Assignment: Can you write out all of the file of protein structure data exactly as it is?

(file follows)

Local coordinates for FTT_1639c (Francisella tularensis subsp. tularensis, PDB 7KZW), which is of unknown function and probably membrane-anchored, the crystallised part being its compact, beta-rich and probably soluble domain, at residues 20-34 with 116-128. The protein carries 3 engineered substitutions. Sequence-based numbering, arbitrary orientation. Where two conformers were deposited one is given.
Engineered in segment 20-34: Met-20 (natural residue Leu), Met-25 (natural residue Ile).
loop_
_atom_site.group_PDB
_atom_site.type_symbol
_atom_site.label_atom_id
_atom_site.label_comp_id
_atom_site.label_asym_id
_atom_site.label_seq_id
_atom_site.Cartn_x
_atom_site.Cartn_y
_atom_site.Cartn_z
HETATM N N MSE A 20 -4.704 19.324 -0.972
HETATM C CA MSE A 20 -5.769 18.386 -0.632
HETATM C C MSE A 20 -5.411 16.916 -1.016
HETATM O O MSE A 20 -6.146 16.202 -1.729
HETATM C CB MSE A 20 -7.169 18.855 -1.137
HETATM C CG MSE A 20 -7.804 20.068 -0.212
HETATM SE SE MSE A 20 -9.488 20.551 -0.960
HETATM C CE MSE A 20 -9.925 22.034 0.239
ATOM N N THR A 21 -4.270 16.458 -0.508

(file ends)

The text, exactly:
Local coordinates for FTT_1639c (Francisella tularensis subsp. tularensis, PDB 7KZW), which is of unknown function and probably membrane-anchored, the crystallised part being its compact, beta-rich and probably soluble domain, at residues 20-34 with 116-128. The protein carries 3 engineered substitutions. Sequence-based numbering, arbitrary orientation. Where two conformers were deposited one is given.
Engineered in segment 20-34: Met-20 (natural residue Leu), Met-25 (natural residue Ile).
loop_
_atom_site.group_PDB
_atom_site.type_symbol
_atom_site.label_atom_id
_atom_site.label_comp_id
_atom_site.label_asym_id
_atom_site.label_seq_id
_atom_site.Cartn_x
_atom_site.Cartn_y
_atom_site.Cartn_z
HETATM N N MSE A 20 -4.704 19.324 -0.972
HETATM C CA MSE A 20 -5.769 18.386 -0.632
HETATM C C MSE A 20 -5.411 16.916 -1.016
HETATM O O MSE A 20 -6.146 16.202 -1.729
HETATM C CB MSE A 20 -7.169 18.855 -1.137
HETATM C CG MSE A 20 -7.804 20.068 -0.212
HETATM SE SE MSE A 20 -9.488 20.551 -0.960
HETATM C CE MSE A 20 -9.925 22.034 0.239
ATOM N N THR A 21 -4.270 16.458 -0.508